By Roger Lee Osborne/Who’s That? editor
Growing up Silas House never wanted to leave.With the woods and creeks as his playground, Eastern Kentucky became a place that will always be a part of him.
“I can’t imagine a better place to have grown up, and I wouldn’t trade my childhood for anyone’s,” House said. “I grew up playing in the woods, in the creek. I never wanted to leave and still don’t.”
House joins Eastern faculty in the fall semester as a creative writing professor.
He graduated from Eastern with a degree in English.
“I’m really anxious to get started. I’m particularly glad to be at Eastern because it’s my alma mater, and most of the people who go there are people from my part of the world; those are the people I want to serve,” House said. “There are so many great writers in Eastern’s service area, and I just hope I can help to guide them in the right direction.”
House’s first novel, “Clay’s Quilt,” published in 2001, quickly became a novel worth mentioning among book reviewers and critics alike.
For House, who had long dreamed about being a writer, the accomplishment wasn’t an easy one.
“The biggest obstacle of being a writer is that you have to be determined,” House said. “You’re going to face lots and lots of rejection before you finally get published, so it was a very long process.
The process of getting published not only included becoming a better writer but learning how to get his work read.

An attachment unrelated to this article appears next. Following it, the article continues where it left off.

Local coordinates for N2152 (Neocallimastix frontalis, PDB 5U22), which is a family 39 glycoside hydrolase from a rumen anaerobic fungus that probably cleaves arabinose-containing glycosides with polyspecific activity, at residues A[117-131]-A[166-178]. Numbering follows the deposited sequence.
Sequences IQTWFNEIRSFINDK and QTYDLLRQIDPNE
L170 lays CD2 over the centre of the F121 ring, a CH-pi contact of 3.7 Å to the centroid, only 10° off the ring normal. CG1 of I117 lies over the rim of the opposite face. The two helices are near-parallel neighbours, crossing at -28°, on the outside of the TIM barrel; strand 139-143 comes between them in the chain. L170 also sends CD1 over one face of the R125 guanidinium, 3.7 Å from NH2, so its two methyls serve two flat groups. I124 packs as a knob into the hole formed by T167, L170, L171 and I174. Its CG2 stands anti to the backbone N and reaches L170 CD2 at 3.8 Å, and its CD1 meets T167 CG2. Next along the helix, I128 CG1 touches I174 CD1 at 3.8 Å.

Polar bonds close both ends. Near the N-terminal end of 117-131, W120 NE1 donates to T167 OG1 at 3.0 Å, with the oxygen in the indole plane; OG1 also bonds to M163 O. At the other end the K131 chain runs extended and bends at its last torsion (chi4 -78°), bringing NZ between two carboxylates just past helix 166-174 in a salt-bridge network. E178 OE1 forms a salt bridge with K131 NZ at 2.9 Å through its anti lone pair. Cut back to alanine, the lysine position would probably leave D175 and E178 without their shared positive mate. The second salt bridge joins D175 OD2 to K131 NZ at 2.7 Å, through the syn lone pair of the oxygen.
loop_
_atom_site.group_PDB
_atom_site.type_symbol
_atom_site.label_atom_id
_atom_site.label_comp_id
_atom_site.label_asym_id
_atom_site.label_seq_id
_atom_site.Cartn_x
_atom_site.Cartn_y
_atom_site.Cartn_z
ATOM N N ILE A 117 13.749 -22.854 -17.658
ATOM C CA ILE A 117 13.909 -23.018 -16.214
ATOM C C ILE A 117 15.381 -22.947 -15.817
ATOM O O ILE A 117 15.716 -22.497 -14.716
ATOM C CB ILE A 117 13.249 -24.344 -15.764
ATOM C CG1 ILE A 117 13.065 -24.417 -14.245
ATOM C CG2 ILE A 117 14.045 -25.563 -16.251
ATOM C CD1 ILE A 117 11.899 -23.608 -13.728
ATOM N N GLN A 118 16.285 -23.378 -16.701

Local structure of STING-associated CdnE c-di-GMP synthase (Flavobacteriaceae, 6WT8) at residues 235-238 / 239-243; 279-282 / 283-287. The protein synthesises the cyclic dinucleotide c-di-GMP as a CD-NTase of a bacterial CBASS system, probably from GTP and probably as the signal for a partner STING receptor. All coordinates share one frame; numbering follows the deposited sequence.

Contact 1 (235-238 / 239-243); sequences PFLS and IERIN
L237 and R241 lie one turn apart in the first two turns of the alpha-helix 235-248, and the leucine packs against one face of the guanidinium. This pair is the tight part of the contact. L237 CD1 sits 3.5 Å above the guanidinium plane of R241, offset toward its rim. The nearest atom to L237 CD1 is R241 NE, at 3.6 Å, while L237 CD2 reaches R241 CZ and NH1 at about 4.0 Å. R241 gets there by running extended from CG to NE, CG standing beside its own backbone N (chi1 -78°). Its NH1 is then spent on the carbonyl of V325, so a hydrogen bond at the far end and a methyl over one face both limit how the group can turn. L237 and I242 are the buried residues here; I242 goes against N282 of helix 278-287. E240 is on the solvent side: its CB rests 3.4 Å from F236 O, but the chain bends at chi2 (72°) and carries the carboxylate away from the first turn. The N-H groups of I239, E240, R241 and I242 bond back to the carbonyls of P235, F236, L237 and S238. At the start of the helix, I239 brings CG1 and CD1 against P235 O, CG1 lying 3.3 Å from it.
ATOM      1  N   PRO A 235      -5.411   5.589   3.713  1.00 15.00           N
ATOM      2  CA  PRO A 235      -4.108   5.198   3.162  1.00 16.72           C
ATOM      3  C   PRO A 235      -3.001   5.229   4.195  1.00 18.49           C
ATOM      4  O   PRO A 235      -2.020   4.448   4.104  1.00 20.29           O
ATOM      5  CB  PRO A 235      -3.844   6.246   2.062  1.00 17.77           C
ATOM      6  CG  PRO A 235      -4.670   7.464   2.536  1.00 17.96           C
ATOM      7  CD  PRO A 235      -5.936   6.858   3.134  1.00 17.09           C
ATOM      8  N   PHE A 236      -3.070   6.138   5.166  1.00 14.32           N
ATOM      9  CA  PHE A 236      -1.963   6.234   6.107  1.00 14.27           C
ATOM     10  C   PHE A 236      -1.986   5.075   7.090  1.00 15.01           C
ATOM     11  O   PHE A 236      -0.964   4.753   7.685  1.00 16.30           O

“I had to not only learn how to write, but also learn the business of writing: how to send out manuscripts, how to find an agent, all those things,” House said.
The job of becoming a published novelist proved to be difficult. The duties of everyday life also had to be met, but House was accustomed to hard work because he held a job from an early age.
“In the meantime, I had to make a living. I’ve kept a job since I was 16, except for a very short period of about a year in college, so the hardest thing was to find time to write,” House said.
“I would work a 10-hour day then come home and try to do the normal things you have to do – mow the yard, be a good father – and then scratch out some time for writing.
House’s main source for inspiration comes from his surroundings.
“The world around me inspires me everyday. The people I meet and know. I love hearing people’s stories and looking at the world in a very close way,” he said. “Writing is all about discovering something about yourself, answering questions for yourself, so it’s easy to find inspiration in everything.”
House credits his family as a source of help and inspiration.
“My favorite aunt bought me a typewriter when I was 10 years old, and I ended up writing the first draft of ‘Clay’ on it. I was lucky to have all this encouragement because some people don’t have that,” House said.
With the urge to give back to his Kentucky roots, House also credits wanting to be home more often with his two children, Cheyenne, 8, and Olivia, 5, as well as his wife, Teresa Gambrel House.
House’s hopes to continue writing and teaching for a while. With the release of his third novel, “The Coal Tattoo,” in September and the writing on his fourth novel, “1976,” his dream to continue writing is very much a reality.
“I just hope to keep writing and teaching and hope that I’ll be able to keep living out this dream,” House said. “All I ever wanted was to be a writer and a teacher, and right now I have my wish. I’ll hope it stays that way for a while.”
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